- ARB Colonization
- Time Frame: Day 0, Day 3, Day 7, and Day 28
- Rate of ARB clearance among patients with ARB colonization
- ARB-associated clinical infectionDay 3, Day 7, Day 28, and Month 6.
- Time Frame: Day 3, Day 7, Day 28, and Month 6
- Composite endpoint for presence of any ARB-associated clinical infection
- Safety (intermediate and long-term) defined as NIH Grade ≥2 adverse events.
- Time Frame: Day 28 and Month 6
- Safety (intermediate at Day 28 and long-term at Month 6) defined as NIH Grade ≥2 adverse events.
Participating in This Clinical Trial
Inclusion criteria for study enrollment
1. Long-term care residents in Boston
2. Adults (18 years or older)
Inclusion criteria for randomization
1) Infection requiring antimicrobial treatment at the discretion of the treating physician
Exclusion criteria for study enrollment
1. Oral or intravenous antibiotic exposure within the previous 6 weeks of stool collection date. -Topical antibiotics will be permitted
2. Gastrointestinal (GI) symptoms such as (but not limited to) vomiting or diarrhea 30 days prior to stool collection
3. Participant or substitute decision maker unable to provide informed consent
4. Active gastrointestinal infection at stool collection
5. Fever at the time of stool collection
6. Patients with allergies to following ingredients Generally Recognized as Safe: glycerol and sodium chloride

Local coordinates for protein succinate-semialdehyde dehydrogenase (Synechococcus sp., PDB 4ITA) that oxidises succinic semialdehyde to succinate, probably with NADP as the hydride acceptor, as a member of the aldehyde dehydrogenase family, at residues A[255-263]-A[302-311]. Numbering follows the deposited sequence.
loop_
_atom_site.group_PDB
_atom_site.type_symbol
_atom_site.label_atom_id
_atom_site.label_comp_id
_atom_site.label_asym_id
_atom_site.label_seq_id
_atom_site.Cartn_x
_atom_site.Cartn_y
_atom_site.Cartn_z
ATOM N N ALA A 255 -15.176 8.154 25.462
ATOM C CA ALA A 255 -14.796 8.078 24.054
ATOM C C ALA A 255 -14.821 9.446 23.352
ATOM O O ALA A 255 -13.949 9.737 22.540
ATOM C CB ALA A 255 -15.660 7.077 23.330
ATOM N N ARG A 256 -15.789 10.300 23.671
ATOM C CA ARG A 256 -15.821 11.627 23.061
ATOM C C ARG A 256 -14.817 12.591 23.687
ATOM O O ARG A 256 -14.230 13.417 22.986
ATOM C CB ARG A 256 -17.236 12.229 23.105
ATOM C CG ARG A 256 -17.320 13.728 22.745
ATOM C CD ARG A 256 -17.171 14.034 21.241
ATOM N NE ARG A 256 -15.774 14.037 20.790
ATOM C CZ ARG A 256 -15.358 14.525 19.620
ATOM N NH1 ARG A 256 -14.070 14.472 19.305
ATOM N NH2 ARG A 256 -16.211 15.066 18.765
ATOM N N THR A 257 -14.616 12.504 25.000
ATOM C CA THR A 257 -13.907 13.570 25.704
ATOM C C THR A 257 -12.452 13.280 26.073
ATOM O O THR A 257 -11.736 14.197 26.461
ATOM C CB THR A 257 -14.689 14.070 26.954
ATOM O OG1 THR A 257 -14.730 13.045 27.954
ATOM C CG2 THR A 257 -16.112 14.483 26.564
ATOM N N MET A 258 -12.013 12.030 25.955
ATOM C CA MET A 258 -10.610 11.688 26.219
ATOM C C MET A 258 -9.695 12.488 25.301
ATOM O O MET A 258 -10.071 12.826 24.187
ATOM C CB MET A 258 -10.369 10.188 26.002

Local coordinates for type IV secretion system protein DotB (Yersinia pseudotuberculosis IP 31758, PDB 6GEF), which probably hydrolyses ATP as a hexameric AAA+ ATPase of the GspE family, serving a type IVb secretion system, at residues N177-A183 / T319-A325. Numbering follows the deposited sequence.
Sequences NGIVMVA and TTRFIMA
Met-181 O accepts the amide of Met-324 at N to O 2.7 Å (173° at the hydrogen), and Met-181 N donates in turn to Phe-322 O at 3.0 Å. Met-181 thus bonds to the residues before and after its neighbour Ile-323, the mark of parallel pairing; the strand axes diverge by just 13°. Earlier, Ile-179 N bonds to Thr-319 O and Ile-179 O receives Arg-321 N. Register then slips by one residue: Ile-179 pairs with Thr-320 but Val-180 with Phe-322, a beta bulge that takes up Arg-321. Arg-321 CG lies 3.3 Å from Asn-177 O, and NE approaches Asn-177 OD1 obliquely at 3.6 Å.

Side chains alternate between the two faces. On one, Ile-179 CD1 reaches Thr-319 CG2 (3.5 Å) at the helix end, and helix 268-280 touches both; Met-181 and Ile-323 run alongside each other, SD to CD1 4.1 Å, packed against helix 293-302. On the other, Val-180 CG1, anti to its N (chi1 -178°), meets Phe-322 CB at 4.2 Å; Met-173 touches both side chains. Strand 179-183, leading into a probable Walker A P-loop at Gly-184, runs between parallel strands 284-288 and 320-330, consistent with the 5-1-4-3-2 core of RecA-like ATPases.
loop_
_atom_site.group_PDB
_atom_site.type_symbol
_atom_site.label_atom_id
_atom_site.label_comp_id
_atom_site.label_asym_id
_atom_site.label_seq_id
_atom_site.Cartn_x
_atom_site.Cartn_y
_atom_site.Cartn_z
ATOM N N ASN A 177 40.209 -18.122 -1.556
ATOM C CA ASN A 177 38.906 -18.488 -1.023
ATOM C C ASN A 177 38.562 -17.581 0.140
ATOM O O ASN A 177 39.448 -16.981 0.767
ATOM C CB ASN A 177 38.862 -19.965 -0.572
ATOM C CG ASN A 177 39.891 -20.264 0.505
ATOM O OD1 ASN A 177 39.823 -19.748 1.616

7. Life expectancy <6 months
8. Unable to adhere to protocol requirements
9. Any condition that the physician investigators deems unsafe, including other conditions or medications that the investigator determines puts the participant at greater risk from FMT
10. Stool culture positive for common enteric pathogens (Salmonella spp., Shigella spp., Campylobacter spp.)
11. Recent travel (last six months) to high risk regions based on the International SOS Medical Risk Rating system
12. Recent exposure (last six months) to unsafe drinking water
Exclusion criteria for randomization
- History of gastrointestinal (GI) symptoms such as (but not limited to) vomiting or diarrhea 30 days post collection of enrollment stool.
- Stool testing positive for common enteric pathogens
- Colonized with CRE (assessed by PCR assay on stool collected at biobanking phase)
- Colonized with VRE (assessed by PCR assay on stool collected at biobanking phase)
- Colonized with ESBL (assessed by PCR assay on stool collected at biobanking phase)
- Colonized with CDI (assessed by EIA assay on stool collected at biobanking phase)
- Treatment with antibiotics which are active against MRSA (i.e. vancomycin or linezolid) prior to randomization to FMT intervention or placebo.
- Any condition that the physician investigators deems unsafe
Gender Eligibility: All
Minimum Age: 18 Years
Maximum Age: N/A
Are Healthy Volunteers Accepted: Accepts Healthy Volunteers
- Lead Sponsor
- Microbiome Health Research Institute
- Boston Medical Center
- Provider of Information About this Clinical Study
- Overall Official(s)
- Zain Kassam, MD, Principal Investigator, Microbiome Health Research Institute, (d/b/a OpenBiome)